At the Congress Hotel, one of Inland’s boys hustled like someone whose most ardent dream is a corner office. This rotund, pink-faced fellow was in constant motion, walking up and down the rows of chairs, echoing the auctioneer’s pitch about each property. He stood over one man, encouraging him to up the ante. With help from a colleague on the other side of the room, the price on a drab-looking house quickly rose by $5,000. When a nightclub came up for sale, he became positively animated. “Own this and the babes will love you,” he said, though nobody seemed interested. “For that price you can use the place just to have over the family.”
Downstairs, the gang peace summit was hailed as “a family gathering” even though the assembly’s disorganization didn’t suggest tradition. The Saturday-afternoon program advertised successive forums on “Political Unity,” “Political Empowerment in the Hood,” and “Economic Self/Help–New Economic Plan.” But all these forums were combined into one lengthy session that was moved in progress into a larger hall so the smaller one could quarter a session titled “Women of the Struggle/Delivering the Male Child.” There were well over 200 people in the large hall–nearly all of them black males, including former gangbangers in colorful African robes and caps and a number of sheepish youngsters sporting the garb of contemporary urban warfare. A few people brandished cellular telephones. The hopeful talk about healing wounds allayed any fears I might have had about concealed weapons.
As one of maybe ten white people present, I was an easy target for the harried press contact for the Chicago-based No Dope Express Foundation, one of the event’s sponsors. I was handed a thick booklet full of information describing this, the fourth in a series of peace summits that began last spring in Kansas City. Many people have mocked these summits; the advance notice by Chicago’s media was largely contemptuous.
Despite the skepticism about “a time to heal and a time to build,” something important seems to be taking place. The magazine Sojourners explained why in a series of articles in its August issue. One was an interview with Carl Upchurch, executive director of the Council of Urban Peace and Justice in Granville, Ohio, and the summit’s national coordinator. In 1992, during a monthlong trip to south central Los Angeles after the disturbances that followed the Rodney King verdict, Upchurch was pained to see that neither traditional civil rights organizations nor faith communities were promoting peace-and-justice values there. He returned home and began tapping into the gang-truce movement. “It was unbelievable to me that this was actually happening,” Upchurch said. “Here we were, urban America and the people who serve urban America, coming together for the purpose of bringing peace and economic justice to our communities. Whether a person is wearing a baseball cap or a kufi, a dashiki or a three-piece suit, we are all on the same page with regard to saving urban America from disintegration.”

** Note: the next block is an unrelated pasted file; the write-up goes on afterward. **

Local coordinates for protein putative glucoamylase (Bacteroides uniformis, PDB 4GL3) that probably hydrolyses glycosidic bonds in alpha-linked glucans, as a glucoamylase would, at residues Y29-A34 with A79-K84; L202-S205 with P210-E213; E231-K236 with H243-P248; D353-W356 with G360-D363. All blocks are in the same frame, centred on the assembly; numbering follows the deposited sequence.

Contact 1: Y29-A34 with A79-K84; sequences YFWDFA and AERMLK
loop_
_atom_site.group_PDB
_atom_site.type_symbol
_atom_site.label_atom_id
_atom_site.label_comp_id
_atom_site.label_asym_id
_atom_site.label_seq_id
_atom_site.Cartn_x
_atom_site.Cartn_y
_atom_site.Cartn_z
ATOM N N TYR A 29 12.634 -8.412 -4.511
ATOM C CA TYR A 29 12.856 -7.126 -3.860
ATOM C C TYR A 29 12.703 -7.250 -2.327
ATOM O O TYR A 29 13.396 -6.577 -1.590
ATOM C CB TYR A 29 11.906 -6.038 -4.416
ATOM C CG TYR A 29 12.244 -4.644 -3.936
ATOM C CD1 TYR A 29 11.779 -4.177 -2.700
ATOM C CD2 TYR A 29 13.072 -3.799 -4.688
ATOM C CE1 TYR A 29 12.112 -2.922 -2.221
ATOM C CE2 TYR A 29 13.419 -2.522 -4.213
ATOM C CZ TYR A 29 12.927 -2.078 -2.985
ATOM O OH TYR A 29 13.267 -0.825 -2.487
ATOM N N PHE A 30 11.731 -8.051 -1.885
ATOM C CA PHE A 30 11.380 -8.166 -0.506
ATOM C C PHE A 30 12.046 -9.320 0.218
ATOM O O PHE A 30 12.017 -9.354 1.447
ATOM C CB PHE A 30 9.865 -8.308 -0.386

“I made a mistake in Kansas City,” a robust man wearing a suit and sunglasses told the gathering from the podium at the front of the room. A leader of Minneapolis’s Conservative Vice Lords and president of United for Peace, Sharif Willis conceded that after talking about “brothers coming together, the sisters castigated me.” He invited one woman to read her poem and later asked a pregnant woman to step forward. He put his arm around her, gestured at her swollen belly, and spoke of a need to build “a future for our young people.”
Willis asked a Conservative Vice Lord to repeat what he’d told an audience in Cleveland. The fellow mumbled about having apologized because “during drive-bys you don’t know who you hit.” Another fellow admitted that at first he didn’t like the idea of stopping the violence because “I kind of like it.”
Soft laughter rippled through my row. One teenager turned to whisper agreement to another. These boys hooted at a young man who said that not being in the cocaine trade he didn’t “know the difference between an eight ball [an eighth of an ounce of cocaine] and a cue ball.” Then he said that kids running million-dollar street operations are stupid if they fail to do as the Italian gangs used to do–make sure that some of their people get enrolled in Harvard.
“The ballot box is going to talk,” said a representative of Century 21 V.O.T.E., the grass-roots group that is alarming downtown’s powers that be with its massive marches protesting the school crisis. The group, whose gang ties led Mayor Richard Daley to dismiss marchers as pawns of organized crime, was registering voters at a table near the back of the room.
“Before we challenge people on the outside, we need to challenge people on the inside because the whole village has to raise the child,” said Mark Allen, of the Black Leadership Development Institute. In an impassioned speech from the podium, the 31-year-old Allen called on black professionals who are reaching positions of power to “come back home. Now that black men are finally coming together, those who have been saying we needed to do this now have to help train us.”
A young options trader sat down next to me at one point during these remarkable testimonials. When I told him a real estate company was upstairs auctioning off inner-city parcels of land, he didn’t skip a beat. “These people should be up there,” he said.